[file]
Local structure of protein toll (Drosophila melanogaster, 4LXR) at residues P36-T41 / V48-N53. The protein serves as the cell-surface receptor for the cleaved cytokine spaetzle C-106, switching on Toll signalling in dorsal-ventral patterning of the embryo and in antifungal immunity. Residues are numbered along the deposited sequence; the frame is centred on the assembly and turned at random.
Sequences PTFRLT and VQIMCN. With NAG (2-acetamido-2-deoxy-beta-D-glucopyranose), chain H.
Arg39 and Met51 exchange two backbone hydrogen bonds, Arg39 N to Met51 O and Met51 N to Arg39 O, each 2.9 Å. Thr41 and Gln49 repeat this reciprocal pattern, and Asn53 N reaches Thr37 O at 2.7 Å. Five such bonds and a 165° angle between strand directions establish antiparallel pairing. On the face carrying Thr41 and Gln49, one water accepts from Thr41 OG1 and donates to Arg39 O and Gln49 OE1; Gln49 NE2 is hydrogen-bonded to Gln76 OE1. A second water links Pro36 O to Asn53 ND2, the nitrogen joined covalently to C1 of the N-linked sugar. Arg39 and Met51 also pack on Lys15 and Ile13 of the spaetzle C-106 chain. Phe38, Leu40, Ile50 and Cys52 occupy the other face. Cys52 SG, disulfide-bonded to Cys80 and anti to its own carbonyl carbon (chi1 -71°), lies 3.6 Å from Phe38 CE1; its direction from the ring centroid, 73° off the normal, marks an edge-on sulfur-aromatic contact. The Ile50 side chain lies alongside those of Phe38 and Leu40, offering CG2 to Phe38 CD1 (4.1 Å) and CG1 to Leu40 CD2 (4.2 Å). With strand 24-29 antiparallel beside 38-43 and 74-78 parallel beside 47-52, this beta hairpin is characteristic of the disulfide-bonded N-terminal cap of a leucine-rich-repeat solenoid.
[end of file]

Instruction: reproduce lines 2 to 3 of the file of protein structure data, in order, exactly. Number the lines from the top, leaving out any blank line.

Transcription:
Sequences PTFRLT and VQIMCN. With NAG (2-acetamido-2-deoxy-beta-D-glucopyranose), chain H.
Arg39 and Met51 exchange two backbone hydrogen bonds, Arg39 N to Met51 O and Met51 N to Arg39 O, each 2.9 Å. Thr41 and Gln49 repeat this reciprocal pattern, and Asn53 N reaches Thr37 O at 2.7 Å. Five such bonds and a 165° angle between strand directions establish antiparallel pairing. On the face carrying Thr41 and Gln49, one water accepts from Thr41 OG1 and donates to Arg39 O and Gln49 OE1; Gln49 NE2 is hydrogen-bonded to Gln76 OE1. A second water links Pro36 O to Asn53 ND2, the nitrogen joined covalently to C1 of the N-linked sugar. Arg39 and Met51 also pack on Lys15 and Ile13 of the spaetzle C-106 chain. Phe38, Leu40, Ile50 and Cys52 occupy the other face. Cys52 SG, disulfide-bonded to Cys80 and anti to its own carbonyl carbon (chi1 -71°), lies 3.6 Å from Phe38 CE1; its direction from the ring centroid, 73° off the normal, marks an edge-on sulfur-aromatic contact. The Ile50 side chain lies alongside those of Phe38 and Leu40, offering CG2 to Phe38 CD1 (4.1 Å) and CG1 to Leu40 CD2 (4.2 Å). With strand 24-29 antiparallel beside 38-43 and 74-78 parallel beside 47-52, this beta hairpin is characteristic of the disulfide-bonded N-terminal cap of a leucine-rich-repeat solenoid.